KUALA LUMPUR: Tackling diseases that arise from poor sanitation, like food wastage and poor waste and drainage systems, needs a multi-agency effort and should not be a burden shouldered by health authorities alone.
Deputy Health director-general (public health) Datuk Dr Lokman Hakim Sulaiman said the Health Ministry’s greatest challenge was getting other non-health agencies to treat diseases like leptospirosis, dengue, typhoid and food poisoning as “their babies, their responsibility”.
The ministry, he said, was not responsible for waste disposal and management, drainage system and its maintenance, upkeeping parks, licensing of food outlets and monitoring littering and food wastage behaviour, which were the contributing factors to the problem.
He said the ministry’s principal responsibility lay in treating diseases that resulted from poor sanitation, and to a certain extent, inculcate good hygiene and sanitation habits among the public.
“Other than that, it is beyond the ministry. Unless we address the core issue, leptospirosis will continue to be with us.
“How I wish, the incidence (number of cases reported) of leptospirosis (as well as dengue, typhoid, and food poisoning) is the key performance indicator (KPI) of other non-health agencies responsible for the contributing factors to the problem.
“This includes local authorities, waste management concessionaires, the Urban Wellbeing, Housing and Local Government Ministry, and Forestry Department.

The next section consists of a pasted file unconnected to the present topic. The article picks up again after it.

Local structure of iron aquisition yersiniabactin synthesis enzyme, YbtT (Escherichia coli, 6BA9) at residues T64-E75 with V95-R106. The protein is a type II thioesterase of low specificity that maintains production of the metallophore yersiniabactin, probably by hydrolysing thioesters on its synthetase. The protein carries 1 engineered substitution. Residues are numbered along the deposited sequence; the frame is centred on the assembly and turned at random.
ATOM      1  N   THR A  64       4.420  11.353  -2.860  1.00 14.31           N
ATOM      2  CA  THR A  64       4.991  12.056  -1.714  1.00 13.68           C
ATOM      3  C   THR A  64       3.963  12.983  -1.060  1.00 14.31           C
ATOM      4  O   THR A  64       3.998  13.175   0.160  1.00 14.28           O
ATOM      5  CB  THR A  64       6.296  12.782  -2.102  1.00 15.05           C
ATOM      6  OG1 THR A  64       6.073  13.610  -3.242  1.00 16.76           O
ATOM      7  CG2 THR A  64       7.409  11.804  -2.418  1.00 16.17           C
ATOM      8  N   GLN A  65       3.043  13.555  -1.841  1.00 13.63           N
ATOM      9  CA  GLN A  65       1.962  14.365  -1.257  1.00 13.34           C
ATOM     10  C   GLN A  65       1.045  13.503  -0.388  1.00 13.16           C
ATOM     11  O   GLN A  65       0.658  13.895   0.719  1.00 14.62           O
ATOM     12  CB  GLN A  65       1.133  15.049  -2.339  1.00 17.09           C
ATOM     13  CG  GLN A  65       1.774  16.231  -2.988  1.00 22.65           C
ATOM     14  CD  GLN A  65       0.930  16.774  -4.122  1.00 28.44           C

“Let the Health Ministry’s KPI be based on treatment outcome of the disease, which is our core business.
“Indeed, we have fared well in this. Our mortality rate is low,” he told the New Straits Times.
Based on the ministry’s data from 2010 until last year, the mortality rate for leptospirosis was between 0.16 (year 2012) and 0.31 (year 2014) per 100,000 population.
However, this year, the annualised mortality rate was 0.10 per 100,000 population, which was within
the reported range of mortality globally.
Dr Lokman noted that in Singapore, the Department of Environment was in charge of controlling the spread of dengue cases and not the Health Ministry.
“Maybe that is why they achieved better control, even if we compare the cases geographically between Singapore and the Klang Valley, which is similar in terms of landscape, population density and urbanisation.
“The dengue burden in the Klang Valley is five times higher than in Singapore. Whereas, leptospirosis in Singapore is unheard of,” he said.